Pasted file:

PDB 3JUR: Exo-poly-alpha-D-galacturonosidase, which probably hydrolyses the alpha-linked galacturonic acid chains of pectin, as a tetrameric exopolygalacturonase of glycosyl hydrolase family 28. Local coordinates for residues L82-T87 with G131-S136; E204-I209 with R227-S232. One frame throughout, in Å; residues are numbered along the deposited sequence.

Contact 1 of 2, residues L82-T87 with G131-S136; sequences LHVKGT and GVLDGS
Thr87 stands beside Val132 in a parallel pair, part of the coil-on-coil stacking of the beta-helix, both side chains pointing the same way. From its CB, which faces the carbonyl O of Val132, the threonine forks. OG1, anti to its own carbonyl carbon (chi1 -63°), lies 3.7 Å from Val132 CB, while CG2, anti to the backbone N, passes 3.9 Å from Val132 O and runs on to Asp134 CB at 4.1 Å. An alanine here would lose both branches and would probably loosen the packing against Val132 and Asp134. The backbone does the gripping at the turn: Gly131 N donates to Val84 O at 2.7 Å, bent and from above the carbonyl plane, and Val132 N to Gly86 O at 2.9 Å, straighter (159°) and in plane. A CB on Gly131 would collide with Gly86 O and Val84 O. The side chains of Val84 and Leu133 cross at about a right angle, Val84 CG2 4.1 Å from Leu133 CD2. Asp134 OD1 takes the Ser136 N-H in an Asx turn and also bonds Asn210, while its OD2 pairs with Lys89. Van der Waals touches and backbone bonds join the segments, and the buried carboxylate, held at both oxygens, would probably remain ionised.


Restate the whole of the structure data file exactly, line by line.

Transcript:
PDB 3JUR: Exo-poly-alpha-D-galacturonosidase, which probably hydrolyses the alpha-linked galacturonic acid chains of pectin, as a tetrameric exopolygalacturonase of glycosyl hydrolase family 28. Local coordinates for residues L82-T87 with G131-S136; E204-I209 with R227-S232. One frame throughout, in Å; residues are numbered along the deposited sequence.

Contact 1 of 2, residues L82-T87 with G131-S136; sequences LHVKGT and GVLDGS
Thr87 stands beside Val132 in a parallel pair, part of the coil-on-coil stacking of the beta-helix, both side chains pointing the same way. From its CB, which faces the carbonyl O of Val132, the threonine forks. OG1, anti to its own carbonyl carbon (chi1 -63°), lies 3.7 Å from Val132 CB, while CG2, anti to the backbone N, passes 3.9 Å from Val132 O and runs on to Asp134 CB at 4.1 Å. An alanine here would lose both branches and would probably loosen the packing against Val132 and Asp134. The backbone does the gripping at the turn: Gly131 N donates to Val84 O at 2.7 Å, bent and from above the carbonyl plane, and Val132 N to Gly86 O at 2.9 Å, straighter (159°) and in plane. A CB on Gly131 would collide with Gly86 O and Val84 O. The side chains of Val84 and Leu133 cross at about a right angle, Val84 CG2 4.1 Å from Leu133 CD2. Asp134 OD1 takes the Ser136 N-H in an Asx turn and also bonds Asn210, while its OD2 pairs with Lys89. Van der Waals touches and backbone bonds join the segments, and the buried carboxylate, held at both oxygens, would probably remain ionised.